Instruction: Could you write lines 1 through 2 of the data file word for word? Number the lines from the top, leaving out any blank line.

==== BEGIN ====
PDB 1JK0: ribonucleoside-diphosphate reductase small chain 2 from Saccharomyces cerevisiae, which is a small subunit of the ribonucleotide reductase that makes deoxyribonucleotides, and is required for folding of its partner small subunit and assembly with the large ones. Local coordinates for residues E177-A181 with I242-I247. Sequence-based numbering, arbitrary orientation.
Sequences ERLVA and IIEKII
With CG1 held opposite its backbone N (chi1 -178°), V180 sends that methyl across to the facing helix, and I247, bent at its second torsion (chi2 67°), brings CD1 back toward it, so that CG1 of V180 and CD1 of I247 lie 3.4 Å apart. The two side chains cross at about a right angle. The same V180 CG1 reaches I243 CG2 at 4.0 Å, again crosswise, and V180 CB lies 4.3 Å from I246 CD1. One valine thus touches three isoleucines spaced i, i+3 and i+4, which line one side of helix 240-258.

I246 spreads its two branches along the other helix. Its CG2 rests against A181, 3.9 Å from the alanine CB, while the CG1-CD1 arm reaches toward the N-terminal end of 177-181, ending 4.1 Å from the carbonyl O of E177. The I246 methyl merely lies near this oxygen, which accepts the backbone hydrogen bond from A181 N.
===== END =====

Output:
PDB 1JK0: ribonucleoside-diphosphate reductase small chain 2 from Saccharomyces cerevisiae, which is a small subunit of the ribonucleotide reductase that makes deoxyribonucleotides, and is required for folding of its partner small subunit and assembly with the large ones. Local coordinates for residues E177-A181 with I242-I247. Sequence-based numbering, arbitrary orientation.
Sequences ERLVA and IIEKII